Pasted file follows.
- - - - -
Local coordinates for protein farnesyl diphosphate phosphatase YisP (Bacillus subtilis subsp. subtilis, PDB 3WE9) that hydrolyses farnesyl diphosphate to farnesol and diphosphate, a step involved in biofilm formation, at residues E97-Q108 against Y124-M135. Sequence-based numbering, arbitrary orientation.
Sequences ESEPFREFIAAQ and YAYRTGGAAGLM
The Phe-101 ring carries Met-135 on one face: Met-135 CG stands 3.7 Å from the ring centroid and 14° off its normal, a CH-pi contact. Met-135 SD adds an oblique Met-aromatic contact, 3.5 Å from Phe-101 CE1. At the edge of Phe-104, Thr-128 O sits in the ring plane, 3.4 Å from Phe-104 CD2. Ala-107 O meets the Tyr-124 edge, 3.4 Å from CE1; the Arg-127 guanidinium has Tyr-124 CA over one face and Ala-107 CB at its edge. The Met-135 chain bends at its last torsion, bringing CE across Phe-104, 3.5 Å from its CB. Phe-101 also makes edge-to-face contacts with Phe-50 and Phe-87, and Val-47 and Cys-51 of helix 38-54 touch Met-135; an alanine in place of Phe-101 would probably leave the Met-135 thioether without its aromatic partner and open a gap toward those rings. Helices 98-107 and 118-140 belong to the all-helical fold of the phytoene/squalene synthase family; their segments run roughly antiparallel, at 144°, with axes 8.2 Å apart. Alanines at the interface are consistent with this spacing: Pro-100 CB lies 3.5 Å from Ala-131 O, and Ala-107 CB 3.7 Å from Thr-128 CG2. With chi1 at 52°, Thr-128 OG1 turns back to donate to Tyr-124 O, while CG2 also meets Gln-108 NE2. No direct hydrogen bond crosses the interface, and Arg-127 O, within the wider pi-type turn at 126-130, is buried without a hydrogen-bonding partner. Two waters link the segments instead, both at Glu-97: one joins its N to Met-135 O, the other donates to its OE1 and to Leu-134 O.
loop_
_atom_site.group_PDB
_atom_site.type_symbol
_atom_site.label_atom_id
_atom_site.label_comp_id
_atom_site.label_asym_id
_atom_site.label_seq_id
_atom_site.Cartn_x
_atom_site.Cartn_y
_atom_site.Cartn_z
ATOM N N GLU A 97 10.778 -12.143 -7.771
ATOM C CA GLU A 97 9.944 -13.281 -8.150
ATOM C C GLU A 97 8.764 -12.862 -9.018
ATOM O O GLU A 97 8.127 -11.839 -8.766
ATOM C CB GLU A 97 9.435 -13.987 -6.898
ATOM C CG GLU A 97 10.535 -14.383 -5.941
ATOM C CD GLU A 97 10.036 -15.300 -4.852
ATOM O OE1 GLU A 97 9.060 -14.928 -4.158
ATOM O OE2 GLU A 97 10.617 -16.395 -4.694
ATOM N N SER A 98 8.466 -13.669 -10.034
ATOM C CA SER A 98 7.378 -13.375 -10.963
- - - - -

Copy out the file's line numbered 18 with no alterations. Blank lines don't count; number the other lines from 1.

ATOM C CB GLU A 97 9.435 -13.987 -6.898